After a halting and discouraging start that cost the lives of thousands of G.I.s, the American war machine became a murderous, unstoppable force. Using bombs and napalm, the United States Air Force blew up and burned down virtually every population center in North Korea. Gen. Curtis LeMay, head of the Strategic Air Command during the Korean War, estimated that "over a period of three years or so, we killed off — what — 20 percent of the population." That's about 1.9 million people.
American troops — fighting with South Korean and United Nations forces — shredded North Korea's invading army, occupied Pyongyang, and marched north to the Chinese border, effectively erasing North Korea. Mao Zedong then stepped in, unwilling to tolerate American soldiers on his doorstep. Mao's top general, Peng Dehuai, quickly sized up Kim Il Sung as a battlefield nincompoop. Calling his leadership "extremely childish," Peng elbowed Kim out of the chain of command and made him a helpless spectator to his own war. Vast numbers of Chinese troops died to save North Korea from Kim's bloody mistake; they kept his regime from becoming a footnote in Asian history.
Propagandists in Pyongyang have always lied to the North Korean people about this well-documented history, claiming South Korea and the United States stealthily started the war and the Great Leader brilliantly won it. His descendants and their military planners know better.
For all its Orwellian blather, the Kim family dictatorship has survived this long by being coldly rational, even as it projects wild-eyed belligerence.
If war were to come again, the regime must reckon that it is much less likely to get significant support from the countries that were the Communist mother ships of the mid-20th century. Vladimir Putin's Russia is a gangster shadow of Stalin's Soviet Union. China's political stability depends on vibrant trade with the West. What's more, Kim Jong Un — with the timing of his nuclear tests and missile-launching antics — has gone out of his way to antagonize the Chinese president, Xi Jinping. North Korea, as a result, is more isolated than ever — even as it becomes a global nuclear threat.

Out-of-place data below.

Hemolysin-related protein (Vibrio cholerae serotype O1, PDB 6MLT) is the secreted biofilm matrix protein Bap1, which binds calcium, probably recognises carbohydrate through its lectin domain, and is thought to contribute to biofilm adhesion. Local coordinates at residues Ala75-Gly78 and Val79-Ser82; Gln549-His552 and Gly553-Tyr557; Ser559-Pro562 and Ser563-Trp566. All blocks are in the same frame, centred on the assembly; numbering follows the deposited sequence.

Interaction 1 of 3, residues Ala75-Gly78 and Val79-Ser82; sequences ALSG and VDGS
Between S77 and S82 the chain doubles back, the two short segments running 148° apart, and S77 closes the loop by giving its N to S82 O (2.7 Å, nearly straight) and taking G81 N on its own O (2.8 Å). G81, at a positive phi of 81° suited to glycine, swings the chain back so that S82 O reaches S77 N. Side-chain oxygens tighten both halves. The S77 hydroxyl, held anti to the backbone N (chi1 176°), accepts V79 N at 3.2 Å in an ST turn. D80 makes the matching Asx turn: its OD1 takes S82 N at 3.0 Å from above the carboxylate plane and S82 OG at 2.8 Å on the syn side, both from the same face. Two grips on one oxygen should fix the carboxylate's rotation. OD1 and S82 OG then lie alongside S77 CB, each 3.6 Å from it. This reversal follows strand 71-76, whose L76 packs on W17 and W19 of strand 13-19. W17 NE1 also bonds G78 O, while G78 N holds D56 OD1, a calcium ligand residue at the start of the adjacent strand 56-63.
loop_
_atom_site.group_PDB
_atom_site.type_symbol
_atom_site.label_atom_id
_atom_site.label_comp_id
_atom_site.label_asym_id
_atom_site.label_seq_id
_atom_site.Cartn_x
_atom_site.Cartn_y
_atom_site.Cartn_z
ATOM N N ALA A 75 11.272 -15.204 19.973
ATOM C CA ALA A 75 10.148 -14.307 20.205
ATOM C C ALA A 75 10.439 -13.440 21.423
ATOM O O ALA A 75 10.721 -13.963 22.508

The United States has to accept the obvious: Kim Jong Un is never going to give up his missiles. But he knows that if he uses them, he's going to die or live in a bunker like Granddad. His nuclear hardware is most valuable on the shelf.
Trump should holster his "fire and fury" and cease uttering what Kim Jong Un accurately describes as "unprecedented rude nonsense." Instead, Washington needs to settle in for an extended cold war with the Kims: strong military preparedness, energetic spying, flexible sanctions, quiet negotiations with China and Russia, and openness to conversations at whatever level is possible with North Koreans. It would help if Washington made unilateral gestures. Accept a North Korean ambassador in Washington. If possible, send an ambassador to Pyongyang. Acknowledge the heinous bombing of cities in the Korean War. Try to help the North Korean people feel as if the world is not against them.
War could still come and the United States would be lax if it wasn't ready. The maturity of Kim Jong Un is questionable. Dazzled by the beauty of his weapons, he could try to use them to take control of the entire Korean Peninsula. But his family's shattering history of wartime overreach suggests he knows better.
This essay is adapted from "King of Spies: The Dark Reign of America's Spymaster in Korea" by Blaine Harden, published by Viking, an imprint of Penguin Publishing Group, a division of Penguin Random House, LLC. The book is available at http://bit.ly/2xVBZT6. © 2017 by Blaine Harden